Rector's January 2014 Letter

Over the hump?

 

First – another reminder that we are having a follow-up meeting for the inspiring session with Anna Norman Walker back in September, where we can share thoughts and ideas and come up with some ways of making our churches serve their communities better.  I know various ideas are bubbling, and this will be a time to bring them all together.  We meet on Wednesday January 15th, at Woodbury Salterton Village Hall at 7pm.  Do come and join us, whether or not you were able to attend the previous meeting, and if you are not able to come, do email Chris or I with ideas and thoughts or delegate someone else to bring them along.

 

Rather usefully for the purposes of this article, I found myself making a ‘New Year Resolution’ back in November last year.  A chance conversation after a joint service in Woodbury reminded me that in the dim and distant past, when my children were small, I had started trying to learn to play the concertina, but never got past the initial stages.  Then I read a book called ‘The First Twenty Hours’ by Josh Kaufman about getting over the hump of acquiring a new skill by ‘contracting’ with yourself to spend twenty hours on it, however badly it seems to be going, before deciding that you can’t do it.  One of the examples he used was learning to play the ukulele.

 

The net result was that I dug out the concertina, downloaded some helpful books and videos from the internet, set up a ‘timer’ on my phone to clock the hours of practice I put in and decided to test out the idea that while twenty hours of practice would not make anywhere near perfect, it might be just enough to get me past those ‘I’m just not musical, you can’t teach an old dog new tricks’ blues.

 

Rather to my surprise, it seems to be working.  As I write this, I’m on my 17th hour of practice, and I’m really pleased with my progress.  My immediate aim was to be able to play a few simple carols by Christmas, and I’m getting close!  Most importantly, I’m really enjoying it, whereas without the ’20 hours’ promise I’m sure I would have given up after the first few sessions when it was uncomfortable even to hold the instrument and my fingers had no idea how to find the right keys even if I could remember how to read the music

 

‘Doing it’ is the key, it turns out, whatever helps we use to help us stick to our resolutions.  Jesus told a story about two brothers, each of whom was asked by his father to do a task.  One said he would – but then didn’t get round to it.  The other refused – but ended up doing it anyway.  And St James (an older brother or half-brother of Jesus) wrote amusingly that those who listened to the word but didn’t act on it were like people who looked in a mirror and then walked away and immediately forgot what they looked like.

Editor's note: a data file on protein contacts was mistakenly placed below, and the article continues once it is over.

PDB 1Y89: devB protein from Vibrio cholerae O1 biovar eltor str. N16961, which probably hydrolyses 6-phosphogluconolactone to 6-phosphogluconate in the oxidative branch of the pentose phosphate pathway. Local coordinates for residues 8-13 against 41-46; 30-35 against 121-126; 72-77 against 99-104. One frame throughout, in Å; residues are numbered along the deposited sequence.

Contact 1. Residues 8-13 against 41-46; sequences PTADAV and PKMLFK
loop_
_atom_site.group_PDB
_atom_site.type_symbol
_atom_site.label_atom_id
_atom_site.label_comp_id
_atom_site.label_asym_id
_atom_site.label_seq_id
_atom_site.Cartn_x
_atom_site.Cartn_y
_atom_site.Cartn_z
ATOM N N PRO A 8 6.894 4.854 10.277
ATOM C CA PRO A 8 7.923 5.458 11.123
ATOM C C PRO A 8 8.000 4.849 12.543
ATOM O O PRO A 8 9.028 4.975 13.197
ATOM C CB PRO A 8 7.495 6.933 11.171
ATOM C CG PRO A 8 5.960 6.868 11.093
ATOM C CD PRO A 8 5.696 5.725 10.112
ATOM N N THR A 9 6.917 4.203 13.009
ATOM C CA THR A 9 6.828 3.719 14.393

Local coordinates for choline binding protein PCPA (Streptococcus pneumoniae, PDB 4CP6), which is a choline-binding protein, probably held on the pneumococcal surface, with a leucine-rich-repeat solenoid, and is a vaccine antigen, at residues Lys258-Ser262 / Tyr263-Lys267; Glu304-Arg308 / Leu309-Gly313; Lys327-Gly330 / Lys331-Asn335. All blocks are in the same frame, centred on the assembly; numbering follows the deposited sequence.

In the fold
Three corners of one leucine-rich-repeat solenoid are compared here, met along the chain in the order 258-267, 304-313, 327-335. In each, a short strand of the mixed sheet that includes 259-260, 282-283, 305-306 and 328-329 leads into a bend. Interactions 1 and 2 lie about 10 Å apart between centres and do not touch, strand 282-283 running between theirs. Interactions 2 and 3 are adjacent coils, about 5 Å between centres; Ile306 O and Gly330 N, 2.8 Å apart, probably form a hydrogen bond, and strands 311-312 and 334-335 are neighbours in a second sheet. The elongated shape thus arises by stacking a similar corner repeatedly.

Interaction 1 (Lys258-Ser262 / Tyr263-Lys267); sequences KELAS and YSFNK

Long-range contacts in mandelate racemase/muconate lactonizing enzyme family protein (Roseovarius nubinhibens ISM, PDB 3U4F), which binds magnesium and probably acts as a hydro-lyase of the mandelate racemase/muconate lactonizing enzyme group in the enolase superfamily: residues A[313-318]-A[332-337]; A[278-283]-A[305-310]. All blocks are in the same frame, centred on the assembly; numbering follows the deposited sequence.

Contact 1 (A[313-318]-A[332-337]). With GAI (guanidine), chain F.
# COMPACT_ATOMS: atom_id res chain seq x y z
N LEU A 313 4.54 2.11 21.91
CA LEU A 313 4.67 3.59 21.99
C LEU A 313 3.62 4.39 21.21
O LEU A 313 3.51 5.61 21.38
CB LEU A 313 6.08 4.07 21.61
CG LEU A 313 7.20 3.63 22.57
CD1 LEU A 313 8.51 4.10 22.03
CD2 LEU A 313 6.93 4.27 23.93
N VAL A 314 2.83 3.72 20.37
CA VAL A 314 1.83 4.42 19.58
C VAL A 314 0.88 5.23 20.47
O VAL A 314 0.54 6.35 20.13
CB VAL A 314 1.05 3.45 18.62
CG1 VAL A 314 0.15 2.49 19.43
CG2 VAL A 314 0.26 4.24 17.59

I have a long list of failures in my past where I’ve tried to learn to play an instrument and never quite got there.  The oboe at school; the guitar, the violin, the mandolin – it would have been very easy to feel that there was no point even trying again.  We so often let our past failures limit our futures, painting ourselves in with words like ‘I can’t do that’, ‘it’s just how I am’, ‘I’m too old to change’.  I used to teach reading and writing to adults who had somehow missed out at school, and it was amazing to see how their attitude would change when they started to realise that they really could do this; they weren’t ‘stupid’ as they had always thought; it really wasn’t too late to learn.

 

Jesus calls us to fullness of life, and our ‘New Year’s Resolutions’ are an opportunity to think about the areas in our lives that need to be ‘topped up’ or ‘trimmed back’ - whether in huge life-changing ways like learning to read or challenging an addiction or harmful habit or in smaller ways like learning a new skill or finding new opportunities to exercise an old one.  We might decide to foster our spiritual lives by taking the ’20 hour’ method to prayer or quiet reflection, ten minutes at a time.  And of course God can work through all kinds of channels, not just those we label ‘spiritual’.  Learning to knit or taking up country dancing has steered people through depression and loss, and anyone who has watched one of Gareth Malone’s Choir series will know what singing can do for individuals and for communities – one of the reasons why our church choirs are open to all.  Our spirits flourish through creativity because we are made in the image of the God who created everything.

 

A Happy New Year, and may it be filled with new ventures and new hope.

 

Rev’d Karen Spray.  01392 877400   church@revdkaren.org.uk

 


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